Graduation Year


Graduation Month


Document Type


Degree Name

Bachelor of Science

School or Department

Wildlife Biology


Wildlife Biology – Terrestrial

Faculty Mentor

Dr. Victoria J. Dreitz

Faculty Mentor Department

Wildlife Biology

Faculty Reader(s)

Dr. Chad Bishop, Dr. Mike Mitchell


False positive, detection, survey method, avian survey, dependent double-observer method

Subject Categories

Ornithology | Population Biology


Imperfect detection is a known issue when conducting count-based surveys in wildlife studies. False positive detections, observed occurrences of individuals that truly are not present, are often assumed to not occur. This assumption can bias detection rates and create misleading results when calculating population estimates. Survey methods such as the dependent double-observer method are suggested to reduce the occurrence of false positives (Nichols et al. 2000). My study quantified and compared rates of false positives in a single-observer method and a dependent double-observer method using computer-generated auditory surveys. I categorized volunteer observers as either inexperienced or experienced and asked them to identify vocalizations of ten grassland songbird species native to central Montana. False positive rates of experienced observers declined from 0.095 in single-observer surveys to 0.032 in dependent double-observer surveys. False positive rates of inexperienced observers declined from 0.511 in single-observer surveys to 0.391 in dependent double-observer surveys. Further evaluation will provide information on the effectiveness of the dependent double-observer method in providing more precise and less biased population estimates.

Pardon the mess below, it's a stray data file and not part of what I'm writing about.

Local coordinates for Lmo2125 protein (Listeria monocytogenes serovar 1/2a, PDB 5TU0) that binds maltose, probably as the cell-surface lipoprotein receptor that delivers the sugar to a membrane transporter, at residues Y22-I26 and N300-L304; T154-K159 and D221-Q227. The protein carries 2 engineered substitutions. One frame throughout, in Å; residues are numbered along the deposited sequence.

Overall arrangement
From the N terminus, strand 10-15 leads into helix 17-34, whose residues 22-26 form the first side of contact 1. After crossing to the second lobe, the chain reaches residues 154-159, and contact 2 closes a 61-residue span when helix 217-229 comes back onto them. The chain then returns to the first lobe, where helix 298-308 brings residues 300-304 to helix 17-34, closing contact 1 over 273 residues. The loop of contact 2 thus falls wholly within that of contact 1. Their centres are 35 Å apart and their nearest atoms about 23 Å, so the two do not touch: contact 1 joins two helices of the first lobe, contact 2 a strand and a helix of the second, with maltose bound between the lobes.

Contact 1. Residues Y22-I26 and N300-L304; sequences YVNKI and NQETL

Honors College Research Project




© Copyright 2018 Kaitlyn M. Strickfaden